Search

Donations roll in for horse charities

PUBLISHED: 14:38 29 January 2008 | UPDATED: 10:45 08 July 2010

They were images that shocked the nation and the most experienced of animal welfare workers.

But faith in human nature was restored for two Norfolk equine charities at the weekend as a convoy of donations rolled into the county following a major rescue operation.

They were images that shocked the nation and the most experienced of animal welfare workers.

But faith in human nature was restored for two Norfolk equine charities at the weekend as a convoy of donations rolled into the county following a major rescue operation.

More than two weeks after 90 horses, ponies and donkeys were recovered from squalid conditions from a farm in Amersham, Buckinghamshire - nine lorry loads of food, blankets, bedding and tack were delivered on Saturday to two of the centres that helped give them a chance of a new life.

Officials from the International League for the Protection of Horses (ILPH) and Redwings said they were “overwhelmed” by the generosity of the British public following the horrific neglect case in which more than 30 animals were found dead or had to be put down.

The ILPH's Hall Farm rescue and rehabilitation centre at Snetterton, which is currently caring for 11 horses from the Amersham farm, cleared a whole barn to accommodate the mountain of donations that came from Operation Esther.

The Redwings Horse Sanctuary at Hapton, near Long Stratton, which took in 13 horses and nine donkeys from the rescue on January 9, received five lorry loads of food and equipment from the appeal set up by members of the Horse and Hound online forum.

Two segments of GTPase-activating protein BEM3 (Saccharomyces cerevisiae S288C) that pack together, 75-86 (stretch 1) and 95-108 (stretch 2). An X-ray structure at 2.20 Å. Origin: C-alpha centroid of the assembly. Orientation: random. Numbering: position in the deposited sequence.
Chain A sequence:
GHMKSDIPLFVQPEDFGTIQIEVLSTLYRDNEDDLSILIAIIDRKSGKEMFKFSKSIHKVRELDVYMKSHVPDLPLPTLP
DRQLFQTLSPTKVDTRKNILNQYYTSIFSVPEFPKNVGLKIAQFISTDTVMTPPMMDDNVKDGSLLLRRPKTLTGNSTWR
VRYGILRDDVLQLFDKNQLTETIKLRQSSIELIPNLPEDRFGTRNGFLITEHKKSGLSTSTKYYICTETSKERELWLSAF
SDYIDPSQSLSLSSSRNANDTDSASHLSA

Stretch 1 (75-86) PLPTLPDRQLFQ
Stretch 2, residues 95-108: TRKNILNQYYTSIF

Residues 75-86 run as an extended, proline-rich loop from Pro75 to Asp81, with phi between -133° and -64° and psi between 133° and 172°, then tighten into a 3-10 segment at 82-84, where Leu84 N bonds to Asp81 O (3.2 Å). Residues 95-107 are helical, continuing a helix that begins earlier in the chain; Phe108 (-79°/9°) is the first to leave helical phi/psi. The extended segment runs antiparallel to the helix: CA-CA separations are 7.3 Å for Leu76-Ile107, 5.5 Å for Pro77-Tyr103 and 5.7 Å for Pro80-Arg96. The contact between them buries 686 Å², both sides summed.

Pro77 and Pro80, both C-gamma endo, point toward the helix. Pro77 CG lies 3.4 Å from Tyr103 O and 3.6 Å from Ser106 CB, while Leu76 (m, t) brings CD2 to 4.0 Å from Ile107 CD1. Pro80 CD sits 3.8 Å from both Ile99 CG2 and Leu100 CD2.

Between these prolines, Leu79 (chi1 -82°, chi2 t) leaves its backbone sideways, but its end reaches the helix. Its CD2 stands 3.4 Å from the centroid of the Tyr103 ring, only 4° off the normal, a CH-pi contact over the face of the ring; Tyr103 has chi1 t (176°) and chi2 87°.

A total of 30 lorries left Newmarket on Saturday morning to deliver an estimated half a million pounds worth of goods to horse rehoming centres across the country.

Julie Magnus, who coordinated the massive operation, said she was “surprised” by the public response to the animal rescue.

“Everyone was shocked by the scale of the Amersham case and the number of horses involved was unprecedented. We have been absolutely overwhelmed. The phone has not stopped ringing and we are still getting a thousand e-mails a day. The UK people have united in one goal and shown that they care on a massive scale,” she said.

Dozens of volunteers came out in force at the weekend to help sort and clean the mountain of donations, which will either be used by the charities or sold on to boost income.

Tina Sales, head of fundraising at the ILPH said the efforts of the Operation Esther crew had been “absolutely fantastic”.

“Donations are hard to come by this time of year, so this is our lifeblood,” she said.

Most Read

Most Read

Latest from the Watton and Swaffham Times

Hot Jobs

Show Job Lists